Controlling error messages associated with rewriting

From Messaging Server Technical Reference Wiki
Jump to: navigation, search


Controlling error messages associated with rewriting, $?, $nxxxyyy?

The MTA provides default error messages when rewriting and channel matching fail. The ability to change these messages can be useful under certain circumstances. For example, if someone tries to send mail to an ethernet router box, it may be considered more informative to say something like "our routers cannot accept mail" rather than the usual "unknown host or domain" (see the error_text_unknown_host MTA option). A special control sequence can be used to change the error message that will be printed if the rule fails. The sequence $? is used to specify an error message. Text following the $?, up until either an at sign, percent sign, $N, $M, $Q, $C, $T, or $? is taken to be the text of the error message to print if the result of this rewrite fails to match any channel. The setting of an error message is "sticky" and will last through the rewriting process.

A rule that contains a $? operates just like any other rule. The special case of a rule containing only a $? and nothing else receives special attention --- the rewriting process is terminated without changing the mailbox or host portions of the address and the host is looked up as-is in the channel table. This lookup is expected to fail and the error message will be returned as a result.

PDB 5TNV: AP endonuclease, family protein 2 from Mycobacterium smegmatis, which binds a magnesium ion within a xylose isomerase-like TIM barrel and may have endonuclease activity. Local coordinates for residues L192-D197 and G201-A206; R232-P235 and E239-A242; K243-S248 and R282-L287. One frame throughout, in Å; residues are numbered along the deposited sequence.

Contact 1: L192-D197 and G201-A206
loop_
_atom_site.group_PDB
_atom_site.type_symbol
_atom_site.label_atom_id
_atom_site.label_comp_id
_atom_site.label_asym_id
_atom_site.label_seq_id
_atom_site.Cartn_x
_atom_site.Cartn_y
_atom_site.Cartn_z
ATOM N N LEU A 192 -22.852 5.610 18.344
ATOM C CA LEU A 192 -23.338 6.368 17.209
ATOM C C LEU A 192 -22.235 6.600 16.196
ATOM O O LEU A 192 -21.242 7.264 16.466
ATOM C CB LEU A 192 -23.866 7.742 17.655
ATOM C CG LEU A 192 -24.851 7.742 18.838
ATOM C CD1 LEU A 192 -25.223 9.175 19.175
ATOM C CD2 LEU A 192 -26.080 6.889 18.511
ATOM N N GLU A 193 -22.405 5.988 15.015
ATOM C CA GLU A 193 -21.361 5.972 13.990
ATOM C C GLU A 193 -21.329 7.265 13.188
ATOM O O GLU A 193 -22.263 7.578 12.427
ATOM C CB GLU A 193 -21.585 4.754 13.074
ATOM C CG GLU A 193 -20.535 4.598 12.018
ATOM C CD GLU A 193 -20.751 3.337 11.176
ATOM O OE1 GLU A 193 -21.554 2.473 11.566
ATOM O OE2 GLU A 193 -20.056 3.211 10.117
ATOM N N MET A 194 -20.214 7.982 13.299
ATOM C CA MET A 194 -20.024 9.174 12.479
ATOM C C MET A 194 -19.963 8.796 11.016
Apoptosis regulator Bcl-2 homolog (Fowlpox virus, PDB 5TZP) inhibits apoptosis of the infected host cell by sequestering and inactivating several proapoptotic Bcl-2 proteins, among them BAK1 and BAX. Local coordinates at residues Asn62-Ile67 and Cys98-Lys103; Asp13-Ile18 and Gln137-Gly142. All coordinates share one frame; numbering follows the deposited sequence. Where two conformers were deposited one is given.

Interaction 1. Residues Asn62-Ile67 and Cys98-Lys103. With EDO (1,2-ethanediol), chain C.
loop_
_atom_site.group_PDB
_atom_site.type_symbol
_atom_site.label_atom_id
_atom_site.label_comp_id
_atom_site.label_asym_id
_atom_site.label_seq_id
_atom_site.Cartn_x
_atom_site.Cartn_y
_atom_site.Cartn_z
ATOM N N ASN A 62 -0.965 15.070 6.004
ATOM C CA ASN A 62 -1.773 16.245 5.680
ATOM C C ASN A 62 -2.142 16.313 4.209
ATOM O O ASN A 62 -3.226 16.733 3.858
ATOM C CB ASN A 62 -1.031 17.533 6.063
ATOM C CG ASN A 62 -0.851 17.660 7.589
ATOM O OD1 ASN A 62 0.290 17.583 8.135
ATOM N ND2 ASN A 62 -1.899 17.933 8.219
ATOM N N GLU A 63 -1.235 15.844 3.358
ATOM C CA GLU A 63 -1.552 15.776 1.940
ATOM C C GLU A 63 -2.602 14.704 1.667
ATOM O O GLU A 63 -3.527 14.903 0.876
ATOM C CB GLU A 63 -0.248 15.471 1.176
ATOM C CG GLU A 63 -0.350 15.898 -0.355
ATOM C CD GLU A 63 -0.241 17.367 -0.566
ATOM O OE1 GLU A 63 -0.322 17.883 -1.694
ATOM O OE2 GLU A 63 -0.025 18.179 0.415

For instance, if the final rewrite rule in the MTA configuration file is

.     $?Unrecognized address; contact postmaster@xyzzy.com 
 

then any unrecognized host/domain specifications which will fail will, in the process of failing, generate the error message "Unrecognized address; contact postmaster@xyzzy.com".

Optionally, an extended SMTP error code may be included in the $? template, controlling among other things whether the error returned is a temporary error, or a permanent error; the format is:


$nxxxyyy?error-text

where the n is either 4 (meaning a temporary error) or 5 (meaning a permanent error) and the xxx and yyy specify the second and third digits, respectively, of the extended SMTP error code. E.g.,


offline.domain.com   $4002001?Mailboxes$ temporarily$ unavailable;$ try$ later 

will result in extended SMTP error code and error text "4.2.1 Mailboxes temporarily unavailable; try later". If an extended SMTP error code is specified but no error-text is specified, then the text of error_text_temporary_failure or error_text_permanent_failure will be used, as appropriate.


See also: